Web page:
Alumni Profilesautumn2006

dahlquist imageNice Advance If You Can Get It

Gordon Dahlquist ’83 has lately been the talk of the town, at least in literary circles, for landing a $2 million advance as a first-time novelist. The deal with New York-based Bantam House is for two books; the first, The Glass Books of the Dream Eaters, came out in August. The novel, set in a vaguely Victorian European city, weighs in at 760 pages, which led Publishers Weekly to run with the headline “Playwright Kills Trees—Makes $2 million.”

Dahlquist, who has been a working playwright and director in New York since 1988, spoke with editor Mitchell Hartman.

Reed: Your first novel, The Glass Books of the Dream Eaters seems to fit into a popular genre—Victorian fantasy novels—along with Susanna Clark’s Jonathan Strange and Mr. Norrell and Philip Pullman’s His Dark Materials trilogy. Was that your aim?

Dahlquist: The book is historical—it’s a big, fake historical story. It leans toward London, but it’s not London, all the place names are kind of Dutch or pseudo-Dutch, an homage to New York, and it’s not any particular time, probably the 1850s, pre-Civil War.

dahlquist book imageIt’s a contemporary novel, and there’s no claim to be historically accurate, that’s not what I care about. You look in your newspaper and see things that might as well be sci-fi, or historical, and accept them all. It’s a modern novel in that it doesn’t accept genre distinctions. I think there’s a big stripe of Jules Verne or maybe H.G. Wells in it. The way the blue glass and the glass books work in the novel is a way to talk about a piece of technology that records or encapsulates identity and experience. If the book has any theme, it’s how people deal with encapsulating experience. As much as it’s a novel of entertainment, it’s a novel of second-year humanities.

You’ve said the idea for the book came from a dream you had in 2004 while doing jury duty in Manhattan, and that you wrote the first 20,000 words in longhand over three weeks. What was the rest of the writing process like?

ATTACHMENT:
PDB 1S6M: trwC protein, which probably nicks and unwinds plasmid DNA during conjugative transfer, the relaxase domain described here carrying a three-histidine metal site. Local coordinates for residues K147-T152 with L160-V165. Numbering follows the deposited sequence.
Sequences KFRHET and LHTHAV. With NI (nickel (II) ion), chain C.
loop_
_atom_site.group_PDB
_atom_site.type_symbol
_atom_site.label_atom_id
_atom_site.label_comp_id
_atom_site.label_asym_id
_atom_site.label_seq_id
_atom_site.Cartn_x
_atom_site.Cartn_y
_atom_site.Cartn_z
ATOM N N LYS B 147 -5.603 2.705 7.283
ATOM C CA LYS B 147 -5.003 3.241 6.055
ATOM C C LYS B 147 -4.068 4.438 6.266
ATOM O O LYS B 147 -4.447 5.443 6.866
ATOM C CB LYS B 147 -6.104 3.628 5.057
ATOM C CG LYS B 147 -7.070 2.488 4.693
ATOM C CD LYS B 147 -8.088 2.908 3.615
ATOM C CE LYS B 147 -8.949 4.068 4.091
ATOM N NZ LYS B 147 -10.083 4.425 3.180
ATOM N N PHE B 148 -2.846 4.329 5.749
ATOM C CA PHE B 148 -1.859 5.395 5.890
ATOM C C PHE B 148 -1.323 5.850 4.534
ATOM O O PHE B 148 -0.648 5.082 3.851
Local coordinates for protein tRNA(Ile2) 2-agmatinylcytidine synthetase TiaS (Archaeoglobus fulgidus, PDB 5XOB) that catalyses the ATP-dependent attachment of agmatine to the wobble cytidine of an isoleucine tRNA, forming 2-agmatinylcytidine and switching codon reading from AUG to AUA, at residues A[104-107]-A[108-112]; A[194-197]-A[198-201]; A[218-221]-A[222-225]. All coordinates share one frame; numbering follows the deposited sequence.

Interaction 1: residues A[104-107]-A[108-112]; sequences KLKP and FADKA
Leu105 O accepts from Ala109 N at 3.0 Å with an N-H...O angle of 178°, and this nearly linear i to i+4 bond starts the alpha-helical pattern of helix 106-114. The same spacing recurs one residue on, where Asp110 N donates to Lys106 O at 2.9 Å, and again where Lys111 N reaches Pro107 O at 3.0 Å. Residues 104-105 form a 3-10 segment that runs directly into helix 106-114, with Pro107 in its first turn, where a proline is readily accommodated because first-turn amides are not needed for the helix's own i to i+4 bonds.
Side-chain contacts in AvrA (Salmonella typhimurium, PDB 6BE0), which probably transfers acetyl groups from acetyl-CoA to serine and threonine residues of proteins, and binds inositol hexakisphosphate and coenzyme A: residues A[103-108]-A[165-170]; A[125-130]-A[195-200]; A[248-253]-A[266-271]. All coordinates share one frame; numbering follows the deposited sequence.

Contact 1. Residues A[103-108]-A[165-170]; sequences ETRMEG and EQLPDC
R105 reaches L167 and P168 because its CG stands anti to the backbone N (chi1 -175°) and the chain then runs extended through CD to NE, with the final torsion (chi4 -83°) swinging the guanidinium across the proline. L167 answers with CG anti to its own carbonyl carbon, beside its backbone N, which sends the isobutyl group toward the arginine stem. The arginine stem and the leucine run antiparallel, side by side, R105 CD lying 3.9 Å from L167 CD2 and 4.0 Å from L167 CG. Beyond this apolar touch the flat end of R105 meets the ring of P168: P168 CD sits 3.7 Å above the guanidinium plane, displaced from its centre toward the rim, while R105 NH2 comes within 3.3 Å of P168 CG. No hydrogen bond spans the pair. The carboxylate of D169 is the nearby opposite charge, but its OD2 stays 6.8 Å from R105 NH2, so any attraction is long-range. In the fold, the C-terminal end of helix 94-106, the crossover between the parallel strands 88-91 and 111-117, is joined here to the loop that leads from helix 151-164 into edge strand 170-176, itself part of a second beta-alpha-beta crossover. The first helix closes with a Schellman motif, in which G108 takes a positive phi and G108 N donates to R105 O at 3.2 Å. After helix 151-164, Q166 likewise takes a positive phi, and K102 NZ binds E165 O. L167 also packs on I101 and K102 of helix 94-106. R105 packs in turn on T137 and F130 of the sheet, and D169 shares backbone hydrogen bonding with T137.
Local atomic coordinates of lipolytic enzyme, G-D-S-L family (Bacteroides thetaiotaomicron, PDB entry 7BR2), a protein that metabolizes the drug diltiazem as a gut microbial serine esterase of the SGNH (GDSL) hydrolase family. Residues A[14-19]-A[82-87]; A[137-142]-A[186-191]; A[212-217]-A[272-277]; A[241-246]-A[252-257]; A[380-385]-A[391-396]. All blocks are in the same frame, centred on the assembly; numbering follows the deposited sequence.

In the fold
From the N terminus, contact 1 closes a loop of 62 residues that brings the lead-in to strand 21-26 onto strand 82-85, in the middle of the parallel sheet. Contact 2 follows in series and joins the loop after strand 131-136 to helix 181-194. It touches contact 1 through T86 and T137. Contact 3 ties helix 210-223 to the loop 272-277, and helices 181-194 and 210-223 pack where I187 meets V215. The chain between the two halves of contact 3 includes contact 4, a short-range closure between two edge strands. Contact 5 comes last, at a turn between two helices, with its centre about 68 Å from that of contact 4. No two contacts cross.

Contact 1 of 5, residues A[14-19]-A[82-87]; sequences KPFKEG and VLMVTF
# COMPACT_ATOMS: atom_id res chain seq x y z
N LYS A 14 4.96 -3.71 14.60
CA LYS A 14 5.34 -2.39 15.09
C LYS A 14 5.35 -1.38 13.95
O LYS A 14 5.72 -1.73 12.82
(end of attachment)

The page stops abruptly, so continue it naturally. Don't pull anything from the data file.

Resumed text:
I’m a playwright, and this [novel] came up by accident. In a play, the dialog flows—one thing to another to another—and you don’t know what they’re going to be talking about in minute 10. I don’t think literally planning it out is a good idea when it comes to playwriting.

I didn’t know how long the novel was going to be. I had no idea what was going to happen. A murder happens in the last 50 pages and I didn’t know who did it—it could have been any number of people. I never knew who and what was important. It’s one way in which being a playwright really helped the novel.

What do you read for pleasure?

There’s a split between “serious” fiction and genre fiction, and I read very little serious fiction because I find it narrow and not as imaginative as I like. I like novels that mix it up more. Neal Stephenson’s Cryptonomicon, about Alan Turing and the invention of the computer and code-breaking, treats all of the characters as if they were in a science fiction novel. I would rather read that than read about author Jonathan Franzen and his family. As well-written and sensitive as it is, I don’t care about his family.